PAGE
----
Written by a guy, informed by amazing LYMBR moms.
Whether you are new to motherhood or a veteran, a boy mom, girl mom, or dog mom, this day is entirely for you!
Motherhood is a full-time job with a varying range of occupations. In one single day you may be a chauffeur, a coach, a nurse, a referee, a therapist, a chef, a maid, a teacher, not to mention you’re on call 24/7. As fulfilling and meaningful as this is, a routine of that caliber can be rigorous no matter who you are or how organized you try to be.
As a man, I have zero expertise to be writing about the trials and tribulations of motherhood. Instead, I like to think that my life has been shaped by the forces of powerful women. My mother, for example, worked extremely hard raising me after my parents’ divorce, working jobs she hated in order to give me a good life. My grandmother fought the oppressive corporate patriarchy in the 60’s and 70’s, and eventually ran HR for huge companies in New York City, helping to prevent that oppression for the next generation of women. Finally, my stepmother, who could have easily given zero regard to my wellbeing but chose to step up and be a second mother to me; she never missed a game and was there for all the big moments. While I certainly do not and will never have firsthand experience of being a mother, I definitely have experience being raised by stellar role models in motherhood.
I am also fortunate to work with strong mothers in my LYMBR Community. I spoke to two women Christine and Lisa, both of whom I look up to. Christine is expecting her first child any day now, and Lisa has two awesome kids in their 20’s. I wanted to understand the different mindsets and approaches taken by new mothers and experienced moms. Two moms at different stages of motherhood, with very similar insights into both motherhood and life itself. Here’s what they had to say.
1. What are some of the things, physical and mental, that have helped with your pregnancy?
Physically, staying active at least a few times a week throughout pregnancy even if that’s just walking the dog has been so beneficial for me. I went to the chiropractor every week in my first and second trimester which made a huge difference, especially now in the 3rd trimester, because my back pain has gotten better instead of worse. I started a stretch routine in the first trimester and after my LYMBR session (with Conner!). I added [stretching and strengthening] 3x a week, specific to my body. I think that combined w the chiro really helped keep me active and feeling great. Mentally- I actually committed to doing 4 “wellness” activities a month for my mental health. So, they could be anything I wanted and different each month but just something self-care related. So, I’ve gone to sound baths, group meditations, yoga classes and prenatal massages. It’s been a nice reminder to slow down and take care of myself. Almost like a reset.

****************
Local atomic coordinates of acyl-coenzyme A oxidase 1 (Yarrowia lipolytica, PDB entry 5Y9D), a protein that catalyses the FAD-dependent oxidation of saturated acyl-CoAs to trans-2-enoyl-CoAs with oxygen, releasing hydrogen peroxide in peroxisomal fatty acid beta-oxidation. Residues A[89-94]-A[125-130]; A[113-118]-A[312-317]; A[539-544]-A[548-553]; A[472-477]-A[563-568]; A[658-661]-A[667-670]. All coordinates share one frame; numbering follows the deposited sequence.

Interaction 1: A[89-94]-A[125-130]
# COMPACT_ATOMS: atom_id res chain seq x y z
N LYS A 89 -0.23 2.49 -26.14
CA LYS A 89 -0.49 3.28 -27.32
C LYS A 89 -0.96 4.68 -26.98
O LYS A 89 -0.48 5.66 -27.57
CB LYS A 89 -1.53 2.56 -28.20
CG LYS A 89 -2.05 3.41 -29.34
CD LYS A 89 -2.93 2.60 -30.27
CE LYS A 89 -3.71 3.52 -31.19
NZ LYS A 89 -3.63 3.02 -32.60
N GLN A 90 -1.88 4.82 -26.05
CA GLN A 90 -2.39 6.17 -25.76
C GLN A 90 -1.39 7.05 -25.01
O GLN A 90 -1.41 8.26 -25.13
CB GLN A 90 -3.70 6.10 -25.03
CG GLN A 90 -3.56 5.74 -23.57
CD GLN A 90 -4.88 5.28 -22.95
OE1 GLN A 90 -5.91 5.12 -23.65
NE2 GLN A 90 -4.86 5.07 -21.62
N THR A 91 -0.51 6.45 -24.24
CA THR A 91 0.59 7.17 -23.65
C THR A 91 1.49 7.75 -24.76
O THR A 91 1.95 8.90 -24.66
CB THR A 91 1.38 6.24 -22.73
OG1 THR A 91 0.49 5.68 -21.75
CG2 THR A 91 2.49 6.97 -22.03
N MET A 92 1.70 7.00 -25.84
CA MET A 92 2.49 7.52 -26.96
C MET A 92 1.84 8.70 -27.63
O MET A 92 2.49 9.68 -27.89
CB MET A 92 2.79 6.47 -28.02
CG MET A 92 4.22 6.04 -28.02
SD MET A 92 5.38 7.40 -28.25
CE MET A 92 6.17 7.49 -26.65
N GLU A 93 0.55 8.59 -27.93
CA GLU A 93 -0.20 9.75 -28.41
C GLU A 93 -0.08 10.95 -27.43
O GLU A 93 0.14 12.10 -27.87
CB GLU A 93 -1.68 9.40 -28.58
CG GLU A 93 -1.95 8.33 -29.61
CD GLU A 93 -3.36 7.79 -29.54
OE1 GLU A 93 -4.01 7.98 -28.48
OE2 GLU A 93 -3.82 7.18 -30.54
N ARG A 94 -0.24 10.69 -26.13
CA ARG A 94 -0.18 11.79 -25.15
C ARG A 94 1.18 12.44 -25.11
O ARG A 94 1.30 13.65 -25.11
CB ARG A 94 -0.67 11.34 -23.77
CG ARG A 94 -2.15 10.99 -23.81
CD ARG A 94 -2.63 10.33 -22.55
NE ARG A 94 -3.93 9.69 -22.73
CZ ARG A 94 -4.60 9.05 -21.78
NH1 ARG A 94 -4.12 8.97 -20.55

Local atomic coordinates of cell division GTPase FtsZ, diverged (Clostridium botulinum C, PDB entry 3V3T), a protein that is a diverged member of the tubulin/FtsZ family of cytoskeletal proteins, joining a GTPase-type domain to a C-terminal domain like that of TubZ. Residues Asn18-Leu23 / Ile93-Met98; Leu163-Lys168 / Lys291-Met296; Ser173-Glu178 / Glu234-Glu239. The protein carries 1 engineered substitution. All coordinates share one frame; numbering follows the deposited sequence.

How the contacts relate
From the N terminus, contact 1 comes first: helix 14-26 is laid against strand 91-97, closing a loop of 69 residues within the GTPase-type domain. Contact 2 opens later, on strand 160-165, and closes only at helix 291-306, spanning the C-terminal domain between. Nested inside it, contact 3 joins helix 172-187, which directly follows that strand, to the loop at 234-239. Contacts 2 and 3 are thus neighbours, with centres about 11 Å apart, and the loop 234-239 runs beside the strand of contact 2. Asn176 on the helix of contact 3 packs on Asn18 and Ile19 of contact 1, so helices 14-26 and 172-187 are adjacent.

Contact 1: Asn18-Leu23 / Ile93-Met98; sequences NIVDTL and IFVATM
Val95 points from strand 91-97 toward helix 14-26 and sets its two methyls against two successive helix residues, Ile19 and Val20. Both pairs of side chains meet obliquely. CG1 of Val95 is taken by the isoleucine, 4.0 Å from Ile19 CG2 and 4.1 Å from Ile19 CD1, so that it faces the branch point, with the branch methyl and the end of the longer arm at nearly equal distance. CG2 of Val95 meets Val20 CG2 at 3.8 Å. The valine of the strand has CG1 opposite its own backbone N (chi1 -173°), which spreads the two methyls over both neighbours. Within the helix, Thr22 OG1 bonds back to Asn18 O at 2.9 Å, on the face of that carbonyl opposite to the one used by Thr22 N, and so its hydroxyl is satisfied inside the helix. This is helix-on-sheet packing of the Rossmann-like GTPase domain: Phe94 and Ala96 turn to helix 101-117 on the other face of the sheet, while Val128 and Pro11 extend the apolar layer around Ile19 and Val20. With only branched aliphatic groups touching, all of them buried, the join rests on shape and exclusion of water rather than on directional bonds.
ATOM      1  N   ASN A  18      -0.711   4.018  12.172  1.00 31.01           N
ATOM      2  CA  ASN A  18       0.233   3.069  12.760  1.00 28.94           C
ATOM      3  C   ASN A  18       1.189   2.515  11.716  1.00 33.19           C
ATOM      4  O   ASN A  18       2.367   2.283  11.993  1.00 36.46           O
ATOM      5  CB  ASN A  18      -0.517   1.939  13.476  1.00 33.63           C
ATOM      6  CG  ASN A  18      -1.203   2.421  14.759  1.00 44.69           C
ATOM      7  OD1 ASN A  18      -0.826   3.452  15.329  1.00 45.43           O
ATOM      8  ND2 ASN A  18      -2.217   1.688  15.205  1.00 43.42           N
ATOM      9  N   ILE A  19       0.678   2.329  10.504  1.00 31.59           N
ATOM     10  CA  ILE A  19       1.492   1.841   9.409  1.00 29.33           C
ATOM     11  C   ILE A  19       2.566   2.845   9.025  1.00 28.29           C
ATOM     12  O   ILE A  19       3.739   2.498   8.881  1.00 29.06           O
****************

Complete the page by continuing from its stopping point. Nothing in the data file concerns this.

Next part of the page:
2. What is the best advice you can give to expecting mothers?
I wish someone had told me the great side of pregnancy. I’m very fortunate to have had an easy pregnancy, but I spent a good amount of time worried about all of the “what’s to come” from the horror stories I had heard. There’s a lot of “oh just wait until…. The heartburn, the swelling, the nausea, etc. A lot of those things I didn’t experience, and I wish I hadn’t feared what the next week would bring each week. Another piece of advice a good friend gave me in the beginning was find one or two resources/people to get your information from and tune out the rest. This was so helpful!
3. Who was your biggest role model in motherhood?
My mom of course!
4. What is your favorite resource for parenting or motherhood?
Karrie Locher on Instagram. @karrielocher has so much free and really great info.
Also, Expectingandempowered.com has a pregnancy workout plan that was great, especially in the beginning as I figured out what modifications were best while working out. The founders of the site, Krystle Howald (PT, DPT) and Amy Kiefer (NSCA-CPT) are extremely knowledgeable.
5. What is something that makes you really excited about being a mom?
Aww so many things!! I just can’t wait to meet her and kiss those baby feet!
1. What makes your parenting style different? Who was your motherhood role model?
While I am clearly my children’s parent, I feel like we also have amazing friendships. I respect who they are individually and try my best to honor that. My mom was incredible as she was a great listener, a calming presence and very approachable. My mom was completely selfless – I wish she had taken more time for herself. She deserved it!
2. Have you imparted some of these lessons to your own children? Have they taken to your teachings?